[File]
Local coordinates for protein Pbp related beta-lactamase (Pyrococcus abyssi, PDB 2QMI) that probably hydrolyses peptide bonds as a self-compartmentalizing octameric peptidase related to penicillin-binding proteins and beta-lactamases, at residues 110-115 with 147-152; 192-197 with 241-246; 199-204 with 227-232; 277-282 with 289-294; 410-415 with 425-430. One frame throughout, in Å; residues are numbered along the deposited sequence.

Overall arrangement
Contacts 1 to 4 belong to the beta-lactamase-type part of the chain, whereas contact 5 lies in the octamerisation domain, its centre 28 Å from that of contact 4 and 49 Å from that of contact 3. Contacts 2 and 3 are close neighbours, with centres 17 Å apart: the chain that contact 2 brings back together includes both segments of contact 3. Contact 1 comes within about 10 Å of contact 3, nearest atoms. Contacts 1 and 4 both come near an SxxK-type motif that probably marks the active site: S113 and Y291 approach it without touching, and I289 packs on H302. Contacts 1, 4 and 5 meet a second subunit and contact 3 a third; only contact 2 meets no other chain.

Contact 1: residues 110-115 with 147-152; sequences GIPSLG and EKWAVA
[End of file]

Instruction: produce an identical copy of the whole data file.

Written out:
Local coordinates for protein Pbp related beta-lactamase (Pyrococcus abyssi, PDB 2QMI) that probably hydrolyses peptide bonds as a self-compartmentalizing octameric peptidase related to penicillin-binding proteins and beta-lactamases, at residues 110-115 with 147-152; 192-197 with 241-246; 199-204 with 227-232; 277-282 with 289-294; 410-415 with 425-430. One frame throughout, in Å; residues are numbered along the deposited sequence.

Overall arrangement
Contacts 1 to 4 belong to the beta-lactamase-type part of the chain, whereas contact 5 lies in the octamerisation domain, its centre 28 Å from that of contact 4 and 49 Å from that of contact 3. Contacts 2 and 3 are close neighbours, with centres 17 Å apart: the chain that contact 2 brings back together includes both segments of contact 3. Contact 1 comes within about 10 Å of contact 3, nearest atoms. Contacts 1 and 4 both come near an SxxK-type motif that probably marks the active site: S113 and Y291 approach it without touching, and I289 packs on H302. Contacts 1, 4 and 5 meet a second subunit and contact 3 a third; only contact 2 meets no other chain.

Contact 1: residues 110-115 with 147-152; sequences GIPSLG and EKWAVA